Dodeja said, as an example, a large US importer might be getting data from its forwarder, its customs broker and multiple visibility providers for different elements, all funneling into an internal data warehouse it can use for a range of purposes beyond just tracking in-transit shipments.

“So the most sophisticated buyers here, they want to update their source of truth,” he said. “They might still use [a visibility provider’s] tools for very specific tasks, but the way the world is going is more and more cargo owners will have their own source of truth in their data warehouse.” Best of both worlds Kevin Valsi, CEO of visibility provider OpenTrack, said that severing the provision of tracking data from transportation services enables a shipper to shop for the best version of both.

“Since BCOs generally use multiple 3PLs and freight forwarders to find the best service and rates, they prefer to have an independent source of visibility across all service providers,” he said. “They can more effectively control their own data, while having the flexibility of using the best supply chain partners, by lane or area of expertise. It’s also less work — imagine a BCO building integrations with five to six freight forwarders and reformatting all of the inbound data.”

OpenTrack, similar to many visibility providers, works with both BCOs and 3PLs as customers. On the 3PL side, the product is essentially white labeled as a self-service portal for shippers that lets 3PLs cut down on operator hours dedicated to tracking freight milestones and conveying them to shippers.

OpenTrack, for instance, has such a relationship with non-vessel-operating common carrier OW Logistics. Another visibility provider, Vizion, has a similar partnership with freight broker Uber Freight, providing ocean milestones that complement the broker’s existing surface transportation visibility data.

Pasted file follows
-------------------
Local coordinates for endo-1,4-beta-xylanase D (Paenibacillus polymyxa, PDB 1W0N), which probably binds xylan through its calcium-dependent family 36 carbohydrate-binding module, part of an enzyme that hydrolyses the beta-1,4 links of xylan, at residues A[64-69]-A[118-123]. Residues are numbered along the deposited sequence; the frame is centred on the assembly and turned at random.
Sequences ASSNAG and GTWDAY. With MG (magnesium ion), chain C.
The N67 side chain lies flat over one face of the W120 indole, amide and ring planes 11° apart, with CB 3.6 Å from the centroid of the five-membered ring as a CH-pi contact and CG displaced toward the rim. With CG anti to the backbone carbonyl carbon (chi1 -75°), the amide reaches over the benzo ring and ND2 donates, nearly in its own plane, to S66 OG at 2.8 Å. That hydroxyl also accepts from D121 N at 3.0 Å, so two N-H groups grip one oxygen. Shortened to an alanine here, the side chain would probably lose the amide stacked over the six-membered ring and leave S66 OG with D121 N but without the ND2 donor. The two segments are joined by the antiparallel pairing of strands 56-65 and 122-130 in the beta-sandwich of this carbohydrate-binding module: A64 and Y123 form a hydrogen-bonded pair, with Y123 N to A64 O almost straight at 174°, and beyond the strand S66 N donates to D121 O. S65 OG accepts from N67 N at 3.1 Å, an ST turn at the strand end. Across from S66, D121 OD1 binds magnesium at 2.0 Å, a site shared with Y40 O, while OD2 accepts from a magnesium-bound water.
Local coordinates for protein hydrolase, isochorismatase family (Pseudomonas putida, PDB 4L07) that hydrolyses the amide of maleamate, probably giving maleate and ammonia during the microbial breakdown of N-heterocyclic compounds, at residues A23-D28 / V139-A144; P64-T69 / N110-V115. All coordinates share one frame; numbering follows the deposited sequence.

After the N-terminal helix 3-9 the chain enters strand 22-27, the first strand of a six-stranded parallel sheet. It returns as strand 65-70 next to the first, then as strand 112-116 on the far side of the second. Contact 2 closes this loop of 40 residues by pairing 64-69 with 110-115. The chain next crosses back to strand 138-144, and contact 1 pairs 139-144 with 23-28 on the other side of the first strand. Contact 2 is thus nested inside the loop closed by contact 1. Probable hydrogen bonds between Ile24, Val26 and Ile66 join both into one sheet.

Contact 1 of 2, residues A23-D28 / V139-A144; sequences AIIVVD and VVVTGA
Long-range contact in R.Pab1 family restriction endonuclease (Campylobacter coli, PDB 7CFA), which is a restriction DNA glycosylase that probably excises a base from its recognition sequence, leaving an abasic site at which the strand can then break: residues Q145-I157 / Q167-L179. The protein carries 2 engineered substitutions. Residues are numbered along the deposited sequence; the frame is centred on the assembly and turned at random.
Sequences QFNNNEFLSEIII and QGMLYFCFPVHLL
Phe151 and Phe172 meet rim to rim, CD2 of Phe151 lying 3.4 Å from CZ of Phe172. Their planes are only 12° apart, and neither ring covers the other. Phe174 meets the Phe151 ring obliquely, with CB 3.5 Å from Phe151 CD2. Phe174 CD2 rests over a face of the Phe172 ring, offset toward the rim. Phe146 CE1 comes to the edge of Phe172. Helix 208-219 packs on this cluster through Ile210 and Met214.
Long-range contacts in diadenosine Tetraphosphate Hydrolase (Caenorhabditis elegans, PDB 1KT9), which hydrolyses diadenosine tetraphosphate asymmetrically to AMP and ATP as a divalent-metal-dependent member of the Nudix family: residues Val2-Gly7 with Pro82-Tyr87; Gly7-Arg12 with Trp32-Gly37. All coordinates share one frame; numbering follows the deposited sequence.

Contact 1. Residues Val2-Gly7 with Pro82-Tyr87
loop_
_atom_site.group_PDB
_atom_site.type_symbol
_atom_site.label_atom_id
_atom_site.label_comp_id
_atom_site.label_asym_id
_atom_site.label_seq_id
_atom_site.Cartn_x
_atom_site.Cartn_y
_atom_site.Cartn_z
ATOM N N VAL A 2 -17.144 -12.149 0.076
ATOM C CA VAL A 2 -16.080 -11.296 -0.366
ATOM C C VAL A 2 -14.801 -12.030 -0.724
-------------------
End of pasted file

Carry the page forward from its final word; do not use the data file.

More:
Gnosis Freight, a provider of logistics software, is a key vendor in that ecosystem, providing ocean, terminal and rail milestones direct to shippers, but also to multimodal visibility aggregators and even 3PLs.

“We see varying levels of interest among BCOs in getting visibility data directly from their 3PLs,” said Jake Hoffman, chief technology officer at Gnosis. “To some BCOs, they would rather utilize someone like us — a standalone platform — so that they can continuously evaluate their logistics providers on performance and not become too reliant on them from a digital standpoint. It’s an exercise in de-risking their supply chain so they aren’t too dependent on any one provider.

“At the other end of the spectrum, BCOs strongly believe that good visibility should be a core part of the provider’s offering, and that they shouldn’t have to pay extra for a standalone platform,” he added. “This works well in the cases where a BCO uses one 3PL or forwarder for all of their freight.”

Hoffman said most BCOs have an enterprise resource planning (ERP) system where they need tracking data to update purchase orders with better delivery estimated times of arrival and status updates.

“That’s where we lean on our [application programming interfaces (APIs)] and integration capabilities to get our customers what they need,” he said. Data or a platform? The issue of whether shippers want visibility tied to a 3PL relationship is connected to another issue: whether shippers simply want a data feed or a platform that utilizes that data.

“We started as a data company, but not all of our customers can handle or make sense of such a vast amount of data,” OpenTrack’s Valsi said. “The reality is that ocean freight visibility is so complex that it requires a dedicated software platform to produce the ‘right’ answer — the same answer that a veteran operations team would get from fully understanding the situation and comparing the data from multiple sources. It’s one thing to get the data right, but it’s even more important to deliver a solution to real persistent problems.”

Hoffman, too, said most customers need help contextualizing the data even if it’s accurate.

“I think the market is trending toward better data, but data can only get you so far,” he said. “We can turn on a fire hose of container milestone events for our shipper customers, but then what? They would need the proper infrastructure in place to sort, filter and identify exceptions. That’s where we are doubling down on the software itself, allowing our customers to actually do their jobs.”

Jain, meanwhile, said a bifurcation is happening where a shipper’s internal team purely wants data, but it uses an external platform to serve everyone outside that logistic team.

“The increasing trend is the input and output data that goes into APIs for PowerBI and ERPs,” he said. “But they want their consignees to be using a platform. They want a dashboard for their stakeholders.”
· Contact Eric Johnson at eric.johnson@spglobal.com.